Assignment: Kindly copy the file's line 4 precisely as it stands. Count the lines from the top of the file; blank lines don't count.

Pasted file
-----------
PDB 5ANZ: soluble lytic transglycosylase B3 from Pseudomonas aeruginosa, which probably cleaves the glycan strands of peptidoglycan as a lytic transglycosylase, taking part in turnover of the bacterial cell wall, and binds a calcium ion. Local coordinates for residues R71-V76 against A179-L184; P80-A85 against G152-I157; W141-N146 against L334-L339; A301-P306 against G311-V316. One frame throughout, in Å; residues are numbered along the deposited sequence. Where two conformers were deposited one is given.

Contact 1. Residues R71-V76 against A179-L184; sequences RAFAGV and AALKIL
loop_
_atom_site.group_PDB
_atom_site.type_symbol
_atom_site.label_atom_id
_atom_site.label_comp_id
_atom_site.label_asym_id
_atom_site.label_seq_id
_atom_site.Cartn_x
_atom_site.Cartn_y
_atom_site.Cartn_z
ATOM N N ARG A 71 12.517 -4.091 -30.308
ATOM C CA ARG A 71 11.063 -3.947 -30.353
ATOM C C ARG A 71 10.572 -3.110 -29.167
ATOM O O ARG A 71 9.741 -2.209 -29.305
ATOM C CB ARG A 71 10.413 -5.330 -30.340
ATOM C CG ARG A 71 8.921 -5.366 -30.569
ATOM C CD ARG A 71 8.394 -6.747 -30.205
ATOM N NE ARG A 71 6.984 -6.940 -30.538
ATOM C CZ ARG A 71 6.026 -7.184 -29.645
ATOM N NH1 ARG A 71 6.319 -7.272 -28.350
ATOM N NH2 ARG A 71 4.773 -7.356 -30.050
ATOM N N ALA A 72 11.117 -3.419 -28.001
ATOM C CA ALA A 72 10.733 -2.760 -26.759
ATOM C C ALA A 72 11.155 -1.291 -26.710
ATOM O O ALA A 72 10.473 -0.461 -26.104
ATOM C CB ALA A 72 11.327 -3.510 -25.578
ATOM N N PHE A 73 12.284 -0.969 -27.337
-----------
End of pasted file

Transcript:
_atom_site.group_PDB